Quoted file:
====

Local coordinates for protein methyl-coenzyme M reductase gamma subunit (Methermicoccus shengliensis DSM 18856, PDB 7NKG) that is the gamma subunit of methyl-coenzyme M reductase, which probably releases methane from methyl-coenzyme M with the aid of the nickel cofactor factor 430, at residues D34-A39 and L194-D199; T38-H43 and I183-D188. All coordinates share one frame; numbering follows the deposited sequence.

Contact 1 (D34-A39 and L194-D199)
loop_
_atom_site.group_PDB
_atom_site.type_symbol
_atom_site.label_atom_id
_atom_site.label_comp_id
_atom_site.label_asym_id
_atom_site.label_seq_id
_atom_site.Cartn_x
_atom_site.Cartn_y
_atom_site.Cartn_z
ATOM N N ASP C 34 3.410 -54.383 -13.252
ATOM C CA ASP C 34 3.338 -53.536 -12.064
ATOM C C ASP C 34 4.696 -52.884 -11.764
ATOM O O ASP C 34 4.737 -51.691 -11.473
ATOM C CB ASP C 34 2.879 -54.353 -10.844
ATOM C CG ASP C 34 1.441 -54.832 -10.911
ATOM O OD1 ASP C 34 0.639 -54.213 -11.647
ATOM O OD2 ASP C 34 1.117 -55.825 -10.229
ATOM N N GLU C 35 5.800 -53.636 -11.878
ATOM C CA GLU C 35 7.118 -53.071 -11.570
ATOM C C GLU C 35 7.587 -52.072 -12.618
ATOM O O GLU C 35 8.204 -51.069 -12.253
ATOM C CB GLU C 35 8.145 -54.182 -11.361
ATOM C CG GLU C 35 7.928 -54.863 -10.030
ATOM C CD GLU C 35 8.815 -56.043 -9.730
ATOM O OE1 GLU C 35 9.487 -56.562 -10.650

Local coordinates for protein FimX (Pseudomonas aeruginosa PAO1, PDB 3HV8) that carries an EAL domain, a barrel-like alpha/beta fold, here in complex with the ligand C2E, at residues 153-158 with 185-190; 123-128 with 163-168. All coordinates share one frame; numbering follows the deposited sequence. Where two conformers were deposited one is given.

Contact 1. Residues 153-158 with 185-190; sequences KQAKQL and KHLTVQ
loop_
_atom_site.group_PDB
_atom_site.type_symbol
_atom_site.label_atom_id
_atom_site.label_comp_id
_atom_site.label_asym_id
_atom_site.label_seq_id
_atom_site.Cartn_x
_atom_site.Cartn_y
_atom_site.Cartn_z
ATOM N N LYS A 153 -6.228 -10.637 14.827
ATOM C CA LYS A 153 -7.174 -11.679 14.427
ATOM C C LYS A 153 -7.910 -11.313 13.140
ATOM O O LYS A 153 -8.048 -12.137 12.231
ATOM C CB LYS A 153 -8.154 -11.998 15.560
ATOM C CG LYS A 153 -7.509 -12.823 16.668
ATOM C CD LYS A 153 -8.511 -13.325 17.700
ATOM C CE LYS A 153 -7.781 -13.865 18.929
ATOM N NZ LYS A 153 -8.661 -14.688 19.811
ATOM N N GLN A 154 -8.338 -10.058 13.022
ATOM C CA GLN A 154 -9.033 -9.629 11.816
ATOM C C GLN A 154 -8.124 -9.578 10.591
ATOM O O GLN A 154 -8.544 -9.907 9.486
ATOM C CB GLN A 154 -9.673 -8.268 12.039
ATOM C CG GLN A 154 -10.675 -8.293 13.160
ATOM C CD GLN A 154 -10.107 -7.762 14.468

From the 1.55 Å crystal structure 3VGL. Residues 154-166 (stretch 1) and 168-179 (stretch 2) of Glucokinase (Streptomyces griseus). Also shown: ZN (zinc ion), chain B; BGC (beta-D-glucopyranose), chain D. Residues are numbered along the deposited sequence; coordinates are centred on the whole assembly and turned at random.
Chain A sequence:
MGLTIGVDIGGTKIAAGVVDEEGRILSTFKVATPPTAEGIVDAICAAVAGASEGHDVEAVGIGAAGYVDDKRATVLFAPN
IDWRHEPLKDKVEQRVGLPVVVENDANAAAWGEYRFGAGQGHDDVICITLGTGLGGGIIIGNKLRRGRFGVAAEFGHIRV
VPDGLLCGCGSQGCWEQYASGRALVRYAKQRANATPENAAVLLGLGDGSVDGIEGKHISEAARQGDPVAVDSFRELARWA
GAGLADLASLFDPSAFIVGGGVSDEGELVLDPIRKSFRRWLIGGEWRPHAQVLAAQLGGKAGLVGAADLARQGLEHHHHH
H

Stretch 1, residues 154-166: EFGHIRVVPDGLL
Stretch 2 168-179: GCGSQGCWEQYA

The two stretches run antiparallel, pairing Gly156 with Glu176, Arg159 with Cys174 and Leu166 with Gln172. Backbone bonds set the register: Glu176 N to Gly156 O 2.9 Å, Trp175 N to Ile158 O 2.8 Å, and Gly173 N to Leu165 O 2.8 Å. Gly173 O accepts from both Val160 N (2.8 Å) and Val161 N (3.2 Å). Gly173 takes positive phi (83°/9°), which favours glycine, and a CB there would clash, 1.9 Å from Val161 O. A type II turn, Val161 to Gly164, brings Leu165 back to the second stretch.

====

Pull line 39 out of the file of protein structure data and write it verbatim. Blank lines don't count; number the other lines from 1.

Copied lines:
_atom_site.Cartn_y